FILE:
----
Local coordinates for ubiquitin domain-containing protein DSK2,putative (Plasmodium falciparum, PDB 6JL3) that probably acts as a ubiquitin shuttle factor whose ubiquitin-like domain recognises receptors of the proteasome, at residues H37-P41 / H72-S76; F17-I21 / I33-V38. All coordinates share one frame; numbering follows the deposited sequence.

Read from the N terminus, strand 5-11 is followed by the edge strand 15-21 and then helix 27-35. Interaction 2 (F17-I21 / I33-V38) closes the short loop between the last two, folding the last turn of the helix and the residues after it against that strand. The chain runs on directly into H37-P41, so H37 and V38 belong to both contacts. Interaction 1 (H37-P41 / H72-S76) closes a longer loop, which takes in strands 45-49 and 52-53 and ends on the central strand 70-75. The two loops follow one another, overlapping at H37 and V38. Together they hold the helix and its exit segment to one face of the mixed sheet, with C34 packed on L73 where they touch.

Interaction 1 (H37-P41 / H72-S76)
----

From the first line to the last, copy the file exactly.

Local coordinates for ubiquitin domain-containing protein DSK2,putative (Plasmodium falciparum, PDB 6JL3) that probably acts as a ubiquitin shuttle factor whose ubiquitin-like domain recognises receptors of the proteasome, at residues H37-P41 / H72-S76; F17-I21 / I33-V38. All coordinates share one frame; numbering follows the deposited sequence.

Read from the N terminus, strand 5-11 is followed by the edge strand 15-21 and then helix 27-35. Interaction 2 (F17-I21 / I33-V38) closes the short loop between the last two, folding the last turn of the helix and the residues after it against that strand. The chain runs on directly into H37-P41, so H37 and V38 belong to both contacts. Interaction 1 (H37-P41 / H72-S76) closes a longer loop, which takes in strands 45-49 and 52-53 and ends on the central strand 70-75. The two loops follow one another, overlapping at H37 and V38. Together they hold the helix and its exit segment to one face of the mixed sheet, with C34 packed on L73 where they touch.

Interaction 1 (H37-P41 / H72-S76)